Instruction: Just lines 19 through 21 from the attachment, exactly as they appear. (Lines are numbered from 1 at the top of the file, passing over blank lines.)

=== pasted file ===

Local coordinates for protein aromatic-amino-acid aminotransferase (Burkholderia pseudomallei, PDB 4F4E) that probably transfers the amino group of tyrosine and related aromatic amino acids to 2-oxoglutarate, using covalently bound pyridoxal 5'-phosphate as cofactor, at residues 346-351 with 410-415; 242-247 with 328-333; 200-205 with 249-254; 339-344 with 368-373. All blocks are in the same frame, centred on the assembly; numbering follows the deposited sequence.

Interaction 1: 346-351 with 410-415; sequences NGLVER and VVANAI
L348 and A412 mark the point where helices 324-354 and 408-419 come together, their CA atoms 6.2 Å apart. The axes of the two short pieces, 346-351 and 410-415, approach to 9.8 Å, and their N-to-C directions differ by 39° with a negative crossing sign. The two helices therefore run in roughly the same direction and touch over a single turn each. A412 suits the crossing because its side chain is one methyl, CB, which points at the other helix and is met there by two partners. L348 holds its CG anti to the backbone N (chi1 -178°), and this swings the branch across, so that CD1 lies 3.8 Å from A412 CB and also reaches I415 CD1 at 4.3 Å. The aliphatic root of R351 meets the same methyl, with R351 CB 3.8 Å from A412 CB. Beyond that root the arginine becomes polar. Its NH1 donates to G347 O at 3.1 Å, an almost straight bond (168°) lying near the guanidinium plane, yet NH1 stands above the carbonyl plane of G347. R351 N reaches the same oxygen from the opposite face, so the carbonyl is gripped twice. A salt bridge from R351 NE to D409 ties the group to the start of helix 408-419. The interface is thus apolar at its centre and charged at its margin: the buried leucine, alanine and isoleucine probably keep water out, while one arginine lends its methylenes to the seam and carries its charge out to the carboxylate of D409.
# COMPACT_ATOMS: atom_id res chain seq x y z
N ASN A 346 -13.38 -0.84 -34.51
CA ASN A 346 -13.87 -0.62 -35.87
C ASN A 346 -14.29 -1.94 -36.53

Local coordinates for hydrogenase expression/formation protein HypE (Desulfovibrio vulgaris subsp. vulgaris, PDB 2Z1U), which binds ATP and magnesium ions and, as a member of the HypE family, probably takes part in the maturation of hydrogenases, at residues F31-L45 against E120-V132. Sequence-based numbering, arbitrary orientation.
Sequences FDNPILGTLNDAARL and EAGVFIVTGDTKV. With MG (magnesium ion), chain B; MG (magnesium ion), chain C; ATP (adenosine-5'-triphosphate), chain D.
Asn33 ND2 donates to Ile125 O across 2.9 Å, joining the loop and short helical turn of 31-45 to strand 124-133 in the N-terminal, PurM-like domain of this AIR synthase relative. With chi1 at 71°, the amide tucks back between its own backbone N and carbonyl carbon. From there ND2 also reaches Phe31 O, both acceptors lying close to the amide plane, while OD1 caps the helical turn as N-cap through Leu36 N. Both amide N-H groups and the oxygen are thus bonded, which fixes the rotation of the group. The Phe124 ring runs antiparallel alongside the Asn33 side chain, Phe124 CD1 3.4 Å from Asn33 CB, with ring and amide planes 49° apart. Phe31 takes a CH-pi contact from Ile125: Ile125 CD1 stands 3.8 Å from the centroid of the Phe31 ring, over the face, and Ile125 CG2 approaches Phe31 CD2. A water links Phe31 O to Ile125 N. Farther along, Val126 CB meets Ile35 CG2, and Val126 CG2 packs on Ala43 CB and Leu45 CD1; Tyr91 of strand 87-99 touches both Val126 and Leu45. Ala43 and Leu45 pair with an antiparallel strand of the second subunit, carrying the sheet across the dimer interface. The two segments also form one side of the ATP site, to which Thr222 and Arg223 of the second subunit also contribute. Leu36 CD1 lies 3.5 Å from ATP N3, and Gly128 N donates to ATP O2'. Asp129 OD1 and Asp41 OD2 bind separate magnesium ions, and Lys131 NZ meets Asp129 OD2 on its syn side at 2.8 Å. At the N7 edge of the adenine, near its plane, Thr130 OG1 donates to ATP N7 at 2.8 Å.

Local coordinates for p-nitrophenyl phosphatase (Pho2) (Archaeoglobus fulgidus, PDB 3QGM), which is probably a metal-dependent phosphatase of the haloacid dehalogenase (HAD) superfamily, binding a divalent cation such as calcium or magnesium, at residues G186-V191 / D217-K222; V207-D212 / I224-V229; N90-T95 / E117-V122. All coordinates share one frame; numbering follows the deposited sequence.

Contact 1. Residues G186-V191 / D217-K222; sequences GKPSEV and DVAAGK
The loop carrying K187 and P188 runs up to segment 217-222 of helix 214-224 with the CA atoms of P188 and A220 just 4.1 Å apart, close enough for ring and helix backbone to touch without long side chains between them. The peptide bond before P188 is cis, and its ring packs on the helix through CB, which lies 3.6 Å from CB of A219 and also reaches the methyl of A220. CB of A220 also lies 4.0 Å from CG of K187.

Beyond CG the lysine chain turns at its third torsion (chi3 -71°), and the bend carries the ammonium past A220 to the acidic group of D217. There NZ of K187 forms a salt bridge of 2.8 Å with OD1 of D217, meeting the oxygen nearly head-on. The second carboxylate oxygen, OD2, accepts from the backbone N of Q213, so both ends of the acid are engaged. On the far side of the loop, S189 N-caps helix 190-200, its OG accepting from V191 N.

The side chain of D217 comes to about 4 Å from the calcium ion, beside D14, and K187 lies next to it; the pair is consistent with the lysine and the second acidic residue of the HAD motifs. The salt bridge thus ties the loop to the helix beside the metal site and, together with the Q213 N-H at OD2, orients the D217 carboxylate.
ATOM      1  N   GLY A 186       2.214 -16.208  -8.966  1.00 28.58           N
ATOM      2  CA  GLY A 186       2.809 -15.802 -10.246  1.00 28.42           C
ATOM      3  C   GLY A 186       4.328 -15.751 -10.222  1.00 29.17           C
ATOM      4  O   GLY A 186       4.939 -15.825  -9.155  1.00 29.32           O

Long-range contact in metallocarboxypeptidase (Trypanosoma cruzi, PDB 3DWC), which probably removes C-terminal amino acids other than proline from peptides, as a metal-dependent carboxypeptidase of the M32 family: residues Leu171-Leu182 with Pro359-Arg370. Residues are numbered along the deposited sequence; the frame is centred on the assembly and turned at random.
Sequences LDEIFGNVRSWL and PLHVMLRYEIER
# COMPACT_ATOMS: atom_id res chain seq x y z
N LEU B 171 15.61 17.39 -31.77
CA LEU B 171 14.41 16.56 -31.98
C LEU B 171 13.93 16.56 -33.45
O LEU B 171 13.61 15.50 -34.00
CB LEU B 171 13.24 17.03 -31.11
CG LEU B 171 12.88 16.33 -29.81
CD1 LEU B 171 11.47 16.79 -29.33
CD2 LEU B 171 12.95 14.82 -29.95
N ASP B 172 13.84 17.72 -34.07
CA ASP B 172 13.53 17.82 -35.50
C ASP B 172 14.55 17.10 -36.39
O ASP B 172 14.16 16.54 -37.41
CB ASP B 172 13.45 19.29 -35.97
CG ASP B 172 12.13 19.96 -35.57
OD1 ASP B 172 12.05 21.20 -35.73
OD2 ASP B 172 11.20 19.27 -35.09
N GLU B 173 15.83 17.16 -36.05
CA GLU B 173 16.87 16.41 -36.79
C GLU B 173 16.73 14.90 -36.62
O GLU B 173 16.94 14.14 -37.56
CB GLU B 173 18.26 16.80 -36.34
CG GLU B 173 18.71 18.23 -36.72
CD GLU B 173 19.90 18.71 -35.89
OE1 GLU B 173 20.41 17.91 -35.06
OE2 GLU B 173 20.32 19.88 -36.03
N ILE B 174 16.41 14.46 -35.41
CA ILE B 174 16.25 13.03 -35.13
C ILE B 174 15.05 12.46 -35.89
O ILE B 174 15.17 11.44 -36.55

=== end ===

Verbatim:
ATOM      4  O   GLY A 186       4.939 -15.825  -9.155  1.00 29.32           O

Long-range contact in metallocarboxypeptidase (Trypanosoma cruzi, PDB 3DWC), which probably removes C-terminal amino acids other than proline from peptides, as a metal-dependent carboxypeptidase of the M32 family: residues Leu171-Leu182 with Pro359-Arg370. Residues are numbered along the deposited sequence; the frame is centred on the assembly and turned at random.
Sequences LDEIFGNVRSWL and PLHVMLRYEIER